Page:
Talk:Hour angle

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Meridian[edit]

Looking at the definition of the meridian it seems to be a great circle, therefore any object is going to pass through the meridian twice in a 24 hour period. I assume the hour angle is measured from when the object crosses the meridian below the celestial pole rather than above it? If this is the case the article needs to clarify this point. Htaccess 13:06, 9 May 2006 (UTC)

It looks like Culmination makes this distinction, so the question become is the hour angle measured from when the lower or upper culmination occurs? Htaccess 13:32, 9 May 2006 (UTC)

East or west?[edit]

The article states: "For example, if an object has an hour angle of 2.5 hours, it transited across the local meridian 2.5 hours ago (measured using sidereal time), and is currently 37.5 degrees west of the meridian." Should this not be east rather than west as in the northern hemisphere objects rotate the pole in a counterclockkwise direction therefore two hours after crossing the meridian it will be to the east of the meridian and not west. Likewise in the south stars rotate clockwise round the pole therefore an object will be to the east of the meridian. In fact should compass points be used at all as the direction will be changing over time, would it not be better to use clockwise and counter clockwise to describe rotation? Htaccess 13:06, 9 May 2006 (UTC)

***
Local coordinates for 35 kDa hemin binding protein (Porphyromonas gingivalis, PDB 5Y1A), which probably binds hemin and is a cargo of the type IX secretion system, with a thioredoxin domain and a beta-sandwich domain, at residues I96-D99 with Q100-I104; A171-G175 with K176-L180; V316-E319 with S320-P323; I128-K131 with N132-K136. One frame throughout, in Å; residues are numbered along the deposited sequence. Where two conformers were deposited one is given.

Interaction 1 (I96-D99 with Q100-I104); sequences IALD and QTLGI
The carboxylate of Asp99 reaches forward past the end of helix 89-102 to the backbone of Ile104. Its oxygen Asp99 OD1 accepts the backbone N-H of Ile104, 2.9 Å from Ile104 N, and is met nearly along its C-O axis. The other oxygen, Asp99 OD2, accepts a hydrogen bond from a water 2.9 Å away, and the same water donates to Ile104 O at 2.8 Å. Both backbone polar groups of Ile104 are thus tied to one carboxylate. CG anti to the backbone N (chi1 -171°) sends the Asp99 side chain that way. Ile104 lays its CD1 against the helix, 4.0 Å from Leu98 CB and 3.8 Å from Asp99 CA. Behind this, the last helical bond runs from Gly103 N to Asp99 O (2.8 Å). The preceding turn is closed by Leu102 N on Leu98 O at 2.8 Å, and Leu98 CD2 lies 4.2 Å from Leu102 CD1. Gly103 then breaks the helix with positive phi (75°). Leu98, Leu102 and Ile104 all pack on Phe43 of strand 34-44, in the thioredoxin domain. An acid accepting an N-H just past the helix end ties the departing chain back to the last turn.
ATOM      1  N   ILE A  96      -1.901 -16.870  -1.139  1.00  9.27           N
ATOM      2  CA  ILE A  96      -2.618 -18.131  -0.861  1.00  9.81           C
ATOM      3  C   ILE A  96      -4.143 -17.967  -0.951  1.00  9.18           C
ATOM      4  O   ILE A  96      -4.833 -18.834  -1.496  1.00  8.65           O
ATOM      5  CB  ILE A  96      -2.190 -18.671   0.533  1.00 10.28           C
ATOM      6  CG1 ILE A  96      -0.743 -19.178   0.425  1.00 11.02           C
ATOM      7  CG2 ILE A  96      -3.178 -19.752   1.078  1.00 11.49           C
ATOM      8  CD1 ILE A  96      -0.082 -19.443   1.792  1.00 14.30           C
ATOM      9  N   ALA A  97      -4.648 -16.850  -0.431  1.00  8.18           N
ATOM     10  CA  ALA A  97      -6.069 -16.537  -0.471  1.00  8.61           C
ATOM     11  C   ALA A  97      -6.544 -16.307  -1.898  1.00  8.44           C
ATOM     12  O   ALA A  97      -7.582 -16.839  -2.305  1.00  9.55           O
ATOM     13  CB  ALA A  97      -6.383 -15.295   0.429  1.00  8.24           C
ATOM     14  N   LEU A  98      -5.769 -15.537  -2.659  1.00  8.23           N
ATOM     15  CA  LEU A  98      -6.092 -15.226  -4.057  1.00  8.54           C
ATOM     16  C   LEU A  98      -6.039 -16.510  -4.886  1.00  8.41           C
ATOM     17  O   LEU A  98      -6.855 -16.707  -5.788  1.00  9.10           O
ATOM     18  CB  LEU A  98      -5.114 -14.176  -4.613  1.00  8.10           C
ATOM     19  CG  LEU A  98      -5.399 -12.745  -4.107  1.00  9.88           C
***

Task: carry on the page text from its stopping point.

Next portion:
Short answer... no. Think about it for a moment. You know that the sun, moon, and stars rise in the east, and set in the west -- so they're always moving west when they're above the horizon. Of course, there are the stars near the poles that never set, or go for months without setting, but since we're talking about the time period 2.5 hours after transiting the meridian, we can also say for sure that one of those objects is traveling west at the time. 67.95.66.69 21:59, 28 November 2006 (UTC)

Relation with sideral time[edit]

Isn't the hour angle defined as the angle between the local meridian plane and the plane passing through the polar axis and the star? And, as such, it is an alternative to the right ascension in the equatorial coordinate system? And then the sideral time is defined as the hour angle of the vernal point? Rlupsa 18:53, 3 October 2007 (UTC)

Yes, those statements are all correct. Sidereal time is the hour angle of the vernal equinox - Jthorstensen (talk) 00:24, 8 December 2007 (UTC)

Graphic Illustration[edit]

Some graphical illustration might be extremely helpful. — Preceding unsigned comment added by 46.126.159.162 (talk) 10:45, 28 January 2012 (UTC)